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The Secret Life of War: Journeys Through Modern Conflict Hardcover – 7 May 2009
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'astonishing, not least for its careful detail and his self-searching honesty. A superb piece of work' -- Esquire
'never less than compelling and at times brilliant... Beaumont's diligent style of journalism is in short supply these days'
The reporter and the photojournalist witness up close what no one else should see. Only those who have been there can comprehend.
The Secret Life of War is an awesome read, the best enquiry into killing and suffering I've encountered. A plea for resolution, a document of brutal honesty, the bare truth: in it beats the pulse of being there in the throes of modern conflict -- Tim Page
`Beaumont is fluid and elegant in his description of war and its symptoms' -- Evening Standard
`Beaumont writes beautifully and calmly, even when describing the fiercest and most emotive moments of war.' -- Observer
`Beaumont's book is on a different plane to the others [war literature by journalists] and will outlast many of them'
-- The Sunday Times
`Beaumont...reveal[s] his own psychological damage as he sets about dismantling the myths of war...laying out their...human cost'.
`Modern war is...about complexity and uncertainty, and in his accounts of his journeys through conflict, Beaumont certainly evokes this' -- Literary Review
`an intelligent, deeply perceptive work... Beaumont has slipped beneath the skin of contemporary warfare to examine what lies beneath' -- Times
'astonishing, not least for its careful detail and his self-searching honesty. A superb piece of work'See all Product description
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Peter Beaumont, the Observers foreign affairs editor, has produced a deeply emotional and unusual chronicle of his travels through the wars of the modern era. Unlike many journalistic accounts of the Iraq, Afghan and Israel-Palestine conflicts, Beaumont is less concerned with providing a narrative of what happened but rather attempts to personalize and inject emotional understanding as to the true nature of conflict itself.
The detachment felt between the citizens of the West and the wars that are fought in their name relies upon war reporters to provide a bridge of understanding. Beaumont realizes that this is a growing disconnect and that `we talk too often about war as an alien sphere, divorced from ordinary life'. In order for those in the safe and comfortable surroundings of peacetime to understand the enormity of war, Beaumont attempts to provide the missing texture of `how conflict smells feels and tastes'. To do so the author opens up his personal responses to what he experiences and becomes an honest filter of the `alien' events themselves.
Beaumont goes back to his younger self's experience with heroin as a means of committing himself to a far more subjective narrative than the accounts of many of his fellow reporters. As well as elegant descriptions of the horrors of war; the suicide bomber's victims shoe, the smell of a gunfight, Beaumont adopts a more detailed examination of the science of conflict. Speaking to military psychologists and making mathematical connections between people and the acts of war. Yet the reality of conflict always appears to trump the cold theory that underpins it; the author admits that he is not a neutral actor in the violence that surrounds him and is even driven by an `unhealthy fascination'. Examining a history of permissive killing is put into context by an interview with a US solider in Iraq who admits that he is `so far out of my bubble'.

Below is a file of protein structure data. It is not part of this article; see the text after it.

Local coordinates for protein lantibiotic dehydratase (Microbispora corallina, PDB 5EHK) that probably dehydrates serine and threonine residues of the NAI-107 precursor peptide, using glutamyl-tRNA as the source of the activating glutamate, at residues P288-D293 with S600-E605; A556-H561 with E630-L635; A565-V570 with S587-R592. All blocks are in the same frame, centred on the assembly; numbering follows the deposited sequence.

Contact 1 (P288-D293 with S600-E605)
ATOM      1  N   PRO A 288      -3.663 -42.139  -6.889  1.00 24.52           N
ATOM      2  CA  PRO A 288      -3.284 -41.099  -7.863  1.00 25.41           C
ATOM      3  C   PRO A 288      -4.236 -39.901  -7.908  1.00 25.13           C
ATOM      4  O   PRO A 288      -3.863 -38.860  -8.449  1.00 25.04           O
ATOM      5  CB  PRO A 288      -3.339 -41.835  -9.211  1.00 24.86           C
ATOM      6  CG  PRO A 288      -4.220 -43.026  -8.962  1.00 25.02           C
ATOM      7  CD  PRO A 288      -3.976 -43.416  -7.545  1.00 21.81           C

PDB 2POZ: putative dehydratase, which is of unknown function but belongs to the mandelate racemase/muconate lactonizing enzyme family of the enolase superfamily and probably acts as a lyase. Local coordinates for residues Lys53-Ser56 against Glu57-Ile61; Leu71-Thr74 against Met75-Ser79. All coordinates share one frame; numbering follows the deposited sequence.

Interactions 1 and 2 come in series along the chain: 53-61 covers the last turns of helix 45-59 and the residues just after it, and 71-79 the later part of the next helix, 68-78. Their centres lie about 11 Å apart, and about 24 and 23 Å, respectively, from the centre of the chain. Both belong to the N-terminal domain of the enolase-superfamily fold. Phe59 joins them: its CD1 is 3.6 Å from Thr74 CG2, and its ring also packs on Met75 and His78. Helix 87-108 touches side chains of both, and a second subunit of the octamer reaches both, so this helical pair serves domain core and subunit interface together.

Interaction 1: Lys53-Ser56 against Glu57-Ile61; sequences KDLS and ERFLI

Steadily the story shows how corrupting conflict can be for those who commit themselves to describe and report it. The book goes further and deeper into understanding violence than newspapers can ever go. Beaumont admits that he has been unable to write what he wants as `it is still regarded as bad form to describe the reality of the everyday horror of conflict'.
The censoring of war's reality is the secret that Beaumont attempts to disclose. It sometimes feels as if this is his last attempt to do so, as he moves from conflict to conflict explaining the routine of survival and how his life has become `parcelled out' into `passages of being afraid'. As Iraq descends into an uncontrollable and terrifying chaos, Beaumont starts keeping weapons in his bedroom. He later realizes that he has crossed into a new phase of understanding his role within events. His time covering wars was `grinding slowly to an end', he had become `compromised by fear... corrupted by what conflict means'. His observer status had been comprehensively challenged and he admitted that he'd `lost the ability to document the hurt of war honestly'.
`The Secret Life of War' is not simply a visceral narration of the nature of modern war, it is a deeply personal and moving account of the human sacrifice that is volunteered by those who choose to cover such conflicts. Underpinning the entire work is a sense of dark melancholy, as if the author has accepted the reality that to some degree he is far too deep to ever turn back. Beaumont's recent return to Gaza is perhaps proof that his unearthing of the secrets of war shows no sign of coming to an end.
This book should be a read for those wishing deeper insights into any urban problem areas, rough neighborhood issues and teenage violence and crime.
The wars described erase barriers, control mechanisms and civil opportunities. That is specific to wars. But what happens after the barriers are dow, regardless if the reason is war, hopeless poverty or any other reason, is something that has to to with what happens in the human mind. And these effects are, as Beaumont hints at, are universal.
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